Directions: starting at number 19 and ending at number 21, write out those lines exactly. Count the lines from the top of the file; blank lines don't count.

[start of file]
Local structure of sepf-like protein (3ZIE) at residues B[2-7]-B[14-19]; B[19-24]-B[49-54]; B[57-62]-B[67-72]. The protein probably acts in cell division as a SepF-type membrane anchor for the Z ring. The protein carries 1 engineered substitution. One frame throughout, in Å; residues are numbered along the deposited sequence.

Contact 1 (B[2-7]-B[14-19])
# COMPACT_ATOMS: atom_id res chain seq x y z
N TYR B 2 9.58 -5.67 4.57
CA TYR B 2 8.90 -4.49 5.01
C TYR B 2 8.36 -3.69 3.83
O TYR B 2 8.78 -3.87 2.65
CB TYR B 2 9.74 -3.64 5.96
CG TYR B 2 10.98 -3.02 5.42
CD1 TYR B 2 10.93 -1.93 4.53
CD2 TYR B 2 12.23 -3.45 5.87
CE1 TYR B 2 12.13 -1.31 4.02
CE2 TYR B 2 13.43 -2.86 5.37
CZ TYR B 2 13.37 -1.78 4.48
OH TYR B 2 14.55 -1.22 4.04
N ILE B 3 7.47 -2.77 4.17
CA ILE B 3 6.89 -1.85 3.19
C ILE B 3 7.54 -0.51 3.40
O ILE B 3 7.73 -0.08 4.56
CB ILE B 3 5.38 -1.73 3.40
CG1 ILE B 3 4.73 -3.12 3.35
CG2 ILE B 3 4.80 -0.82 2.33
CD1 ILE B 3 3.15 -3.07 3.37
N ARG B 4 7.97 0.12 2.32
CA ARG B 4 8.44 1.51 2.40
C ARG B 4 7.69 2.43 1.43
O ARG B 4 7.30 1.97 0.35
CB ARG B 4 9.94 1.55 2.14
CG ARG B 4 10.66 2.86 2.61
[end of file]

O ILE B 3 7.73 -0.08 4.56
CB ILE B 3 5.38 -1.73 3.40
CG1 ILE B 3 4.73 -3.12 3.35